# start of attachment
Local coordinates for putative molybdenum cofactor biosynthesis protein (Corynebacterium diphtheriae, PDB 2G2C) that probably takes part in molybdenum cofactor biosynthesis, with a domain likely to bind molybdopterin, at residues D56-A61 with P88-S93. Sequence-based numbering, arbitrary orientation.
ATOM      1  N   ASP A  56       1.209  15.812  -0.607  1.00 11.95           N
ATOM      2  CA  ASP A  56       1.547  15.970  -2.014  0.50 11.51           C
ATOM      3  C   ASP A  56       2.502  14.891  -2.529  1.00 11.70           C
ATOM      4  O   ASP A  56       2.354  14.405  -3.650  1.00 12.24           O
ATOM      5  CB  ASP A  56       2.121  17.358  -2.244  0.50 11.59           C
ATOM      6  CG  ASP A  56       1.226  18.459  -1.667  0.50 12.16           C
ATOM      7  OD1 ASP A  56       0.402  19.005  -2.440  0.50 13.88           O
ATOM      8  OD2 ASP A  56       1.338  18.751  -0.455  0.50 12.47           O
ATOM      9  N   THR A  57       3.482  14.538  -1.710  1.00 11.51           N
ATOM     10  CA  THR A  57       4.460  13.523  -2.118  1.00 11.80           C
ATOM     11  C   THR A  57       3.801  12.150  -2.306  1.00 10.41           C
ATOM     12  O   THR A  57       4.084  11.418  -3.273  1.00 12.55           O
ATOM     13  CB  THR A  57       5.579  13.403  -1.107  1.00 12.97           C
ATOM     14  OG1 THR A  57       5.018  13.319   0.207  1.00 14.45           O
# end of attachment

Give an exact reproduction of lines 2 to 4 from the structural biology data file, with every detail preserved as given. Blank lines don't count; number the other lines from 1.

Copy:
ATOM      1  N   ASP A  56       1.209  15.812  -0.607  1.00 11.95           N
ATOM      2  CA  ASP A  56       1.547  15.970  -2.014  0.50 11.51           C
ATOM      3  C   ASP A  56       2.502  14.891  -2.529  1.00 11.70           C